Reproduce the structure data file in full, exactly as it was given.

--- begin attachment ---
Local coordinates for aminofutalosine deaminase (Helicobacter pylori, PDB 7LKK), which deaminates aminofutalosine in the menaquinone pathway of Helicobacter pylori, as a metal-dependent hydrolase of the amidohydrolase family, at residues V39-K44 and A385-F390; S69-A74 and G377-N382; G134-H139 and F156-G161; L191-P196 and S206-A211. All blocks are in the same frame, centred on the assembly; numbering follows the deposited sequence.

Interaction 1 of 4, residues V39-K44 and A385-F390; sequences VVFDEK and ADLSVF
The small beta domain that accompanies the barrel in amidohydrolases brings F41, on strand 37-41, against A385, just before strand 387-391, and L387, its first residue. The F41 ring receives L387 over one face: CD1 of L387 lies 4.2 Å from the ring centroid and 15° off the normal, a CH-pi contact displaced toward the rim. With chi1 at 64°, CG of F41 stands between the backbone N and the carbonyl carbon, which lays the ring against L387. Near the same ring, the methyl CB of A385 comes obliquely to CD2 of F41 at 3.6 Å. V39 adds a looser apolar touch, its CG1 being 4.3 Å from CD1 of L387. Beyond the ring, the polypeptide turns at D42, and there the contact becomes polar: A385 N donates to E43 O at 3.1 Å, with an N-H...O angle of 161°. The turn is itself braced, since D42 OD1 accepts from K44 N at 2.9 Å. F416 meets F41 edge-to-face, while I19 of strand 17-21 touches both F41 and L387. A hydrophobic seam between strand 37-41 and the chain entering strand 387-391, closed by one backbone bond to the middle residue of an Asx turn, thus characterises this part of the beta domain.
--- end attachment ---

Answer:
Local coordinates for aminofutalosine deaminase (Helicobacter pylori, PDB 7LKK), which deaminates aminofutalosine in the menaquinone pathway of Helicobacter pylori, as a metal-dependent hydrolase of the amidohydrolase family, at residues V39-K44 and A385-F390; S69-A74 and G377-N382; G134-H139 and F156-G161; L191-P196 and S206-A211. All blocks are in the same frame, centred on the assembly; numbering follows the deposited sequence.

Interaction 1 of 4, residues V39-K44 and A385-F390; sequences VVFDEK and ADLSVF
The small beta domain that accompanies the barrel in amidohydrolases brings F41, on strand 37-41, against A385, just before strand 387-391, and L387, its first residue. The F41 ring receives L387 over one face: CD1 of L387 lies 4.2 Å from the ring centroid and 15° off the normal, a CH-pi contact displaced toward the rim. With chi1 at 64°, CG of F41 stands between the backbone N and the carbonyl carbon, which lays the ring against L387. Near the same ring, the methyl CB of A385 comes obliquely to CD2 of F41 at 3.6 Å. V39 adds a looser apolar touch, its CG1 being 4.3 Å from CD1 of L387. Beyond the ring, the polypeptide turns at D42, and there the contact becomes polar: A385 N donates to E43 O at 3.1 Å, with an N-H...O angle of 161°. The turn is itself braced, since D42 OD1 accepts from K44 N at 2.9 Å. F416 meets F41 edge-to-face, while I19 of strand 17-21 touches both F41 and L387. A hydrophobic seam between strand 37-41 and the chain entering strand 387-391, closed by one backbone bond to the middle residue of an Asx turn, thus characterises this part of the beta domain.